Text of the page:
# Joint distribution of least square estimates $(\hat\alpha,\hat\beta)$ in a simple linear regression model [duplicate]

Let $$Y_1,Y_2,\ldots,Y_n$$ be independently distributed random variables such that $$Y_i\sim\mathcal N(\alpha+\beta x_i,\sigma^2)$$ for all $$i=1,\ldots,n$$. If $$\hat\alpha$$ and $$\hat\beta$$ be the least square estimates of $$\alpha$$ and $$\beta$$ respectively, then what is the joint distribution of $$(\hat\alpha,\hat\beta)$$?

We consider the model $$y=\alpha+\beta x+\epsilon$$ where $$y$$ is stochastic and $$x$$ is non-stochastic.

We have the paired observations $$(x_i,y_i)$$ and we assume that the errors $$\epsilon_i\stackrel{\text{i.i.d}}{\sim}\mathcal{N}(0,\sigma^2)$$ for all $$i$$.

Define $$s_{xx}=\sum (x_i-\bar x)^2,\,s_{yy}=\sum(y_i-\bar y)^2$$ and $$s_{xy}=\sum(x_i-\bar x)(y_i-\bar y)$$.

From the normal equations we have $$\hat\alpha=\bar y-\hat\beta\bar x$$ and $$\hat\beta=\dfrac{s_{xy}}{s_{xx}}$$.

Transforming $$\mathbf Y=(Y_1,\ldots,Y_n)\to(Z_1,\ldots,Z_n)=\mathbf Z$$ such that $$\mathbf Y=\mathbf{A\,Z}$$ where $$\mathbf A$$ is an orthogonal matrix with its first two rows $$\left(\frac{1}{\sqrt n},\ldots,\frac{1}{\sqrt n}\right)$$ and $$\left(\frac{x_1-\bar x}{\sqrt{s_{xx}}},\ldots,\frac{x_n-\bar x}{\sqrt{s_{xx}}}\right)$$.

From the distribution of the $$Z_i$$'s, one can show that $$\bar y\sim\mathcal N\left(\alpha+\beta\bar x,\frac{\sigma^2}{n}\right)$$ and $$\hat\beta\sim\mathcal N\left(\beta,\frac{\sigma^2}{s_{xx}}\right)$$, both independently distributed of each other.

From this, one gets $$\hat\alpha\sim\mathcal{N}\left(\alpha,\sigma^2\left(\frac{1}{n}+\frac{\bar x^2}{s_{xx}}\right)\right)$$.

So we have the two least square estimates each having a univariate normal distribution. They are definitely not independent; I have found they have correlation $$\text{Corr}(\hat\alpha,\hat\beta)=-\frac{\sqrt{n}\bar x}{\sqrt{\sum x_i^2}}$$.

But how can I find the joint distribution of $$(\hat\alpha,\hat\beta)$$ from this? I cannot simply conclude that they are jointly normal. They are probably jointly normal but how does it follow?

The following related posts came up during a search, but don't quite get the answer I am looking for:

Edit.

The joint distribution of $$(\hat\alpha,\hat\beta)=(\bar y-\hat\beta\bar x,\hat\beta)$$ is bivariate normal simply because $$\bar y$$ and $$\hat\beta$$ are independent normal variables (details here). This follows from the property that different linear combinations of independent normal variables (and hence jointly normal variables) are themselves jointly normal.

• In a linear regression you get the covariance matrix of all parameters, did you look at it? May 22, 2018 at 19:20
• Here is the answer to your question. Do you understand it or need explanation? May 22, 2018 at 19:24
• I don't think that is a duplicate. This question seems to be actually asking how to derive the sampling distribution, especially, how to show that it's multivariate normal (if it is). The duplicate, despite the title, seems to be more about conceptual differences between the sampling distribution and Bayesian posterior distributions of the coefficients May 23, 2018 at 5:11
• Since the estimates are explicitly a linear transformation of the responses, and it is well-known (and quoted extensively on this site) that linear transformations of multivariate Normal variables are Normal, the result follows from any multivariate normality assumption of the response. I'm sure this point has been made in many threads, although it would be hard to search for a specific answer given the ubiquity of references to normality and regression.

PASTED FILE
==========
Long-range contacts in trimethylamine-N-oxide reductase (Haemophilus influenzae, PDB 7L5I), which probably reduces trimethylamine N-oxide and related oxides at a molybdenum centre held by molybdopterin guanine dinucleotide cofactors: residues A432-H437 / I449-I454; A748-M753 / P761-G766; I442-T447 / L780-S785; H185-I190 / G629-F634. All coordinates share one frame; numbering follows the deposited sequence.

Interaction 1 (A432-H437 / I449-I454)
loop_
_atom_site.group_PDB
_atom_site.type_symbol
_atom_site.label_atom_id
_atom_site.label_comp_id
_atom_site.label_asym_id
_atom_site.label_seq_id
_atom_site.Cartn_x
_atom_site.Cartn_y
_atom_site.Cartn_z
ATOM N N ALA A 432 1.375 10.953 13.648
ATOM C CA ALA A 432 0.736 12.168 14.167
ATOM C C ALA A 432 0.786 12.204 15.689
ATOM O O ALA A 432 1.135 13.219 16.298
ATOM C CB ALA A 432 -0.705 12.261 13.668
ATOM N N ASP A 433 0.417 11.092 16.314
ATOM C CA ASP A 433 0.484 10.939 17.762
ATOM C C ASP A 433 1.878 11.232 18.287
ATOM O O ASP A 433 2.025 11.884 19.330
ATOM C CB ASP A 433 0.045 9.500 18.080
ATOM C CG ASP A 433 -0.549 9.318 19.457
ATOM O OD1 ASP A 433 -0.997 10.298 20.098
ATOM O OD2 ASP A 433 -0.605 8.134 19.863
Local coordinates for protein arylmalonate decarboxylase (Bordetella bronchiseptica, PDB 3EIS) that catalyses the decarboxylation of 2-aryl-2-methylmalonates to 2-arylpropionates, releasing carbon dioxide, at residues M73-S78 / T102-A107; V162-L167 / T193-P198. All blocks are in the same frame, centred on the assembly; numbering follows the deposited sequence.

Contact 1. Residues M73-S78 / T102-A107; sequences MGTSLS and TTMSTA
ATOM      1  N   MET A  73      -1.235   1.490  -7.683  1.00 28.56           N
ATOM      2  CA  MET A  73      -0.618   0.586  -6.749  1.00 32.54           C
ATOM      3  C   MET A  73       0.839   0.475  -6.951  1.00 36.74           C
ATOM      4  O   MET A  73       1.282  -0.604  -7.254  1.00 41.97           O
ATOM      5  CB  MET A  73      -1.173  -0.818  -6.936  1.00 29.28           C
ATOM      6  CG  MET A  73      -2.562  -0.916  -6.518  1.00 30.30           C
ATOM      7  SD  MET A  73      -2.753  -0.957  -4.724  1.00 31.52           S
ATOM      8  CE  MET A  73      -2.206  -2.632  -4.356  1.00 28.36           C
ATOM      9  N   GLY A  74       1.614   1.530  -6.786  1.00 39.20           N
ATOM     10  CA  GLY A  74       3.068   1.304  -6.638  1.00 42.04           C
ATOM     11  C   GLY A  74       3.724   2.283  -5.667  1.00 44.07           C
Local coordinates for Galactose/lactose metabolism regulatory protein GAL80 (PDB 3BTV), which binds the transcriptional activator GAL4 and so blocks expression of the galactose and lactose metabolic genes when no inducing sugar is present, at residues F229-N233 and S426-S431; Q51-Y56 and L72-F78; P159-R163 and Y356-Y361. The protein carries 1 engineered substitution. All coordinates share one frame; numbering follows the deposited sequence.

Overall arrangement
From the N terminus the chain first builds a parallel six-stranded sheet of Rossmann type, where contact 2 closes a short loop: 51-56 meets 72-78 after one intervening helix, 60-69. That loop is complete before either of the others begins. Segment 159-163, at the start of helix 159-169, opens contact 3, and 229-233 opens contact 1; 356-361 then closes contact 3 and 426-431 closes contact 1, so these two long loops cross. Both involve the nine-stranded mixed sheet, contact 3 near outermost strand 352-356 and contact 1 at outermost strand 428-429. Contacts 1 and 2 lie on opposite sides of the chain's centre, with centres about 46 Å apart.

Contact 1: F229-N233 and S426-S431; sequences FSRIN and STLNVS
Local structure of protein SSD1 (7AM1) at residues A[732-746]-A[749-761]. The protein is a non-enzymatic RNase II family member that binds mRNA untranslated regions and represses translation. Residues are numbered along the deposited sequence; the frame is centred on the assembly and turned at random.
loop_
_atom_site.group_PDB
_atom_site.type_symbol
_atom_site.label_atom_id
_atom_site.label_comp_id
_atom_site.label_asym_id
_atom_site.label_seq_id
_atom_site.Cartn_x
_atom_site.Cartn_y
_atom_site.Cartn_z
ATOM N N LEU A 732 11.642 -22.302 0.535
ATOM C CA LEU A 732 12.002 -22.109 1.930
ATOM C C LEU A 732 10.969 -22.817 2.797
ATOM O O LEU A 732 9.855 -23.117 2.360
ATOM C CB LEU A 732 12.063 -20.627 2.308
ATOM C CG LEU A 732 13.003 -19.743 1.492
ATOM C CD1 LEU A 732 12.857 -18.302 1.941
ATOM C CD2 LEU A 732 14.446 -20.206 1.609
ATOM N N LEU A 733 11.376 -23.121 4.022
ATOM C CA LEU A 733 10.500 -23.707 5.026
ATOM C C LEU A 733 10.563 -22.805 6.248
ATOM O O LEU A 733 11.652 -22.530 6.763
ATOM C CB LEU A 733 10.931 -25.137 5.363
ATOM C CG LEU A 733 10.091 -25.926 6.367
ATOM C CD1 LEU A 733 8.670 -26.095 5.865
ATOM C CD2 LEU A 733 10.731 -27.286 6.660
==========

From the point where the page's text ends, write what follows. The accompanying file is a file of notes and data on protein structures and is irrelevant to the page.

– whuber
Jun 13, 2018 at 12:58
– whuber
Jun 13, 2018 at 13:17

In matrix notation, the least square estimates are given by \begin{equation} \hat{\theta} = \theta + (X^\prime X)^{-1} X^\prime U \end{equation} where $U \sim N_n(0, \sigma^2 \mathbf{I_n})$ with $I_n$ is an identity matrix of size $n$ (number of observations).

For the sake of argument, suppose that $X$ is known, then is follows that \begin{equation} E[\hat{\theta}] = \theta + (X^\prime X)^{-1}X^\prime E[U] = \theta \end{equation} and \begin{equation} Var[\hat{\theta}] = (X^\prime X)^{-1}X^\prime Var[U] X(X^\prime X)^{-1} = \sigma^2 (X^\prime X)^{-1} \end{equation} Since $\hat{\theta}$ is a linear function of $U$, then it follows that \begin{equation} \hat{\theta} \mid X \sim N(\theta, \sigma^2 (X^\prime X)^{-1}) \end{equation}

In the univariate case, it follows that \begin{equation} \theta=\left[\begin{array}{c} \alpha\\ \beta \end{array}\right] \end{equation} and \begin{equation} X=\left[\begin{array}{cc} 1 & x_{1}\\ \vdots & \vdots\\ 1 & x_{n} \end{array}\right] \end{equation}

If you solve $(X^\prime X)^{-1}$ then you know the covariance matrix for $\hat{\theta}$ and, hence, the covariance between $\hat{\alpha}$ and $\hat{\beta}$, which is the off-diagonal element of $\sigma^2 (X^\prime X)^{-1}$.

The joint distribution of model parameters in ordinary least squares (OLS) regression is described here and here. The formula is:

$$(\hat\beta - \beta)\ \xrightarrow{d}\ \mathcal{N}\big(0,\;\sigma^2Q_{xx}^{-1}\big)$$ where $$Q_{xx} = X ^T X$$, and $X$ is the design matrix.

Note, that in this case we do not assume that errors are Gaussian. In a large sample CLT kicks in, and we don't need the normality to obtain the distribution.

In your case $\hat\alpha=\hat\beta_0$ and $\hat\beta=\hat\beta_1$, and the design matrix $X$ has two columns: ones (intercept) and variable $x$, i.e. row $i$ is $X_{i0}=1,X_{i1}=x_i$

• I am rather looking for this bivariate normal distribution stated in this post:stats.stackexchange.com/questions/61235/…. Is this the same as what you have written? Don't know if this is the answer I should be looking for though. May 22, 2018 at 19:46
• It's the same thing May 22, 2018 at 19:49